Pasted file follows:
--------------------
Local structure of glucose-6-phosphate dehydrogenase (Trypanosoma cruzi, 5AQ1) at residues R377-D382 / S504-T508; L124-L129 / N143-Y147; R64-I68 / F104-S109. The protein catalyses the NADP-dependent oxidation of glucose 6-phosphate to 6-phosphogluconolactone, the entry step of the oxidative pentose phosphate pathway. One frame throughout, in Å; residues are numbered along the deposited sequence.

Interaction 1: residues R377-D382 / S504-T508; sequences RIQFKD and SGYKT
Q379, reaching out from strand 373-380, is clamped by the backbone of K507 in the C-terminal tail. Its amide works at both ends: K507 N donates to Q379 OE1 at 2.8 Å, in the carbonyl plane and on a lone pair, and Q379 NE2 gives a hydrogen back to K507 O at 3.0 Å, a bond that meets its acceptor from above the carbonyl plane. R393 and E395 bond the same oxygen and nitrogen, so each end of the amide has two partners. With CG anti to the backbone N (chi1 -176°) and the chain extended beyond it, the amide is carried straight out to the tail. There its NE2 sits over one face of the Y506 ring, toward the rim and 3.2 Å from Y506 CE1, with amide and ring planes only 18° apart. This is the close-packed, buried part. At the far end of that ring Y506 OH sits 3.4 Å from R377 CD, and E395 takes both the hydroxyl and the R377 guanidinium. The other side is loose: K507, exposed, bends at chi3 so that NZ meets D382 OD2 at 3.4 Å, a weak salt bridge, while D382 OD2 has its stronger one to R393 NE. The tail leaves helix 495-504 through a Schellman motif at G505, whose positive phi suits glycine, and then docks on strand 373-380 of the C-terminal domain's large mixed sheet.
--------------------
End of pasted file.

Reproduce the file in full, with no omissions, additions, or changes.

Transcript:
Local structure of glucose-6-phosphate dehydrogenase (Trypanosoma cruzi, 5AQ1) at residues R377-D382 / S504-T508; L124-L129 / N143-Y147; R64-I68 / F104-S109. The protein catalyses the NADP-dependent oxidation of glucose 6-phosphate to 6-phosphogluconolactone, the entry step of the oxidative pentose phosphate pathway. One frame throughout, in Å; residues are numbered along the deposited sequence.

Interaction 1: residues R377-D382 / S504-T508; sequences RIQFKD and SGYKT
Q379, reaching out from strand 373-380, is clamped by the backbone of K507 in the C-terminal tail. Its amide works at both ends: K507 N donates to Q379 OE1 at 2.8 Å, in the carbonyl plane and on a lone pair, and Q379 NE2 gives a hydrogen back to K507 O at 3.0 Å, a bond that meets its acceptor from above the carbonyl plane. R393 and E395 bond the same oxygen and nitrogen, so each end of the amide has two partners. With CG anti to the backbone N (chi1 -176°) and the chain extended beyond it, the amide is carried straight out to the tail. There its NE2 sits over one face of the Y506 ring, toward the rim and 3.2 Å from Y506 CE1, with amide and ring planes only 18° apart. This is the close-packed, buried part. At the far end of that ring Y506 OH sits 3.4 Å from R377 CD, and E395 takes both the hydroxyl and the R377 guanidinium. The other side is loose: K507, exposed, bends at chi3 so that NZ meets D382 OD2 at 3.4 Å, a weak salt bridge, while D382 OD2 has its stronger one to R393 NE. The tail leaves helix 495-504 through a Schellman motif at G505, whose positive phi suits glycine, and then docks on strand 373-380 of the C-terminal domain's large mixed sheet.